History is about learning about our human past from the earliest time to the present day, with a specific understanding of how people’s lives have shaped this nation and how Britain has both influenced and been influenced by the wider world.
It gives children the knowledge and skills to understand continuity and change in history, identify similarities and differences between societies, to make connections between local, national and international history and to form narratives about key events in our history. Crucially, historical enquiry gives children the critical thinking skills required to analyse how evidence is used to construct contrasting arguments and interpretations of the past.
Without it they would not develop a chronological understanding of the development of our nation and others nor develop the critical understanding to challenge narratives about the past and present.
It feeds into our school’s curriculum intent by enabling our children to build a shared understanding of the past by participating in a variety of inspirational and aspirational historical experiences and talk rich learning activities. Our History curriculum encourages children to think critically about the past whilst supporting them to develop the knowledge and skills to create their own narratives.
History is taught across the whole school from our youngest children in Year 3 to our eldest in Year 6. Our curriculum ensures that children progressively learn new knowledge and skills so that they can critically engage with the past and present.
Our curriculum ensures that our children:
- Develop chronologically secure knowledge and understanding of British and World History, enabling them to form coherent narratives about specific events and longer periods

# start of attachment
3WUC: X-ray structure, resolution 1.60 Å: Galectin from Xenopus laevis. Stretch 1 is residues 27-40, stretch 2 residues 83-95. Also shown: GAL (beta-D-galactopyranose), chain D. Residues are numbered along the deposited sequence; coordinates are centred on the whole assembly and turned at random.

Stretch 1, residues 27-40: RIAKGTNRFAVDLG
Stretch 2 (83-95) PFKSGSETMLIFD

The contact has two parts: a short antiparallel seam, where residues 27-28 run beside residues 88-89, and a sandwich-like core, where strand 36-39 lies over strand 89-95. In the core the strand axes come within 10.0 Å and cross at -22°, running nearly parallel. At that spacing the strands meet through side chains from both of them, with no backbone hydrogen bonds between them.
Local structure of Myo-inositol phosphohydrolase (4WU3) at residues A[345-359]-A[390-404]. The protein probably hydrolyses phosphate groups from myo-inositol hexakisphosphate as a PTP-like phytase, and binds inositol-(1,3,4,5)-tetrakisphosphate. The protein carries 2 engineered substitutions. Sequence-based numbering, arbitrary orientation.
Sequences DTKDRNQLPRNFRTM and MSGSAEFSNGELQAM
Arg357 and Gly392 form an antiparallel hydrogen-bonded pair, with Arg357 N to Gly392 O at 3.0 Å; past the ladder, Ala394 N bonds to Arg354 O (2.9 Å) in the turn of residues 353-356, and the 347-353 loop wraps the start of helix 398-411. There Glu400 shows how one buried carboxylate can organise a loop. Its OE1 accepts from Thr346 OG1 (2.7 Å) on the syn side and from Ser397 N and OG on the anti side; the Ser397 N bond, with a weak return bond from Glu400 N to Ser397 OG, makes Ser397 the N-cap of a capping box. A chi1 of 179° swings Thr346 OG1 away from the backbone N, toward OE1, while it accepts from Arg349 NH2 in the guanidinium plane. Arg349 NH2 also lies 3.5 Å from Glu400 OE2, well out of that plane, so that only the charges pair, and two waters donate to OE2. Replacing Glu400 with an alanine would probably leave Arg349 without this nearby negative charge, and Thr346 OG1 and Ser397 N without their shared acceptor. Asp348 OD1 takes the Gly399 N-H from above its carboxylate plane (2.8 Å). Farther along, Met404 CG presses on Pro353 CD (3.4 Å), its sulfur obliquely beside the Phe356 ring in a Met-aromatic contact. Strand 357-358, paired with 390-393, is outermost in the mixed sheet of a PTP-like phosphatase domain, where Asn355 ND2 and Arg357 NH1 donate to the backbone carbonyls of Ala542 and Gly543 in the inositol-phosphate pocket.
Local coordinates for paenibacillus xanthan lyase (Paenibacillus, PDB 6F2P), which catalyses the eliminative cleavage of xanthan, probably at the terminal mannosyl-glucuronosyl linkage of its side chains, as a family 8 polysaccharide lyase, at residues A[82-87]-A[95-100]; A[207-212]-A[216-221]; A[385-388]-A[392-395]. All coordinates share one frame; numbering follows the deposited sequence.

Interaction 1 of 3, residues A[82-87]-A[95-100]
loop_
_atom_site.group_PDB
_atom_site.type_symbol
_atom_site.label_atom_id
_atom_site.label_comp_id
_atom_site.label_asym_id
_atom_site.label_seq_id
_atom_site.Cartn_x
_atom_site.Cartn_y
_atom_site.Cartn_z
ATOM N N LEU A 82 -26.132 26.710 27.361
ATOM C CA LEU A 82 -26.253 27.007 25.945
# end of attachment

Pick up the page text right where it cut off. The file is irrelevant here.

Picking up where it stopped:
- Can make connections and identify contrasts and trends over time
- Develop the ability to correctly use historical terminology
- Can address and devise historically valid questions about change and continuity, similarity and difference
- Can select and organise relevant information to form considered responses to historical questions
- Develop an understanding that our knowledge of the past is constructed from a range of sources
In addition, our children participate in a wide range of historical activities, such as simulated excavations, artefact handling and studying archive sources in order to develop their historical enquiry skills. Some of the places that children visit are Derby Museum, the local area, Pickford House and Eyam, whilst a range of visitors also work with our children at school.
As children progress through our school, they develop a secure chronological knowledge of British and World History, making connections and discussing the similarities and differences between different human societies. History is closely linked with other subject areas, in particular the other humanities, and we hope that, through understanding the past, our children are better able to critically evaluate our present.
Please see below our curriculum progression grid for History, detailing how our children progress through knowledge and skills from Year 3 to Year 6:
https://www.natgeokids.com/uk/teacher-category/history/ - National Geographic Kids History
https://www.history.org.uk/primary/resource/3620/primary-topic-websites - Historical Association Primary Topic Websites
https://www.historyforkids.net/ - History for Kids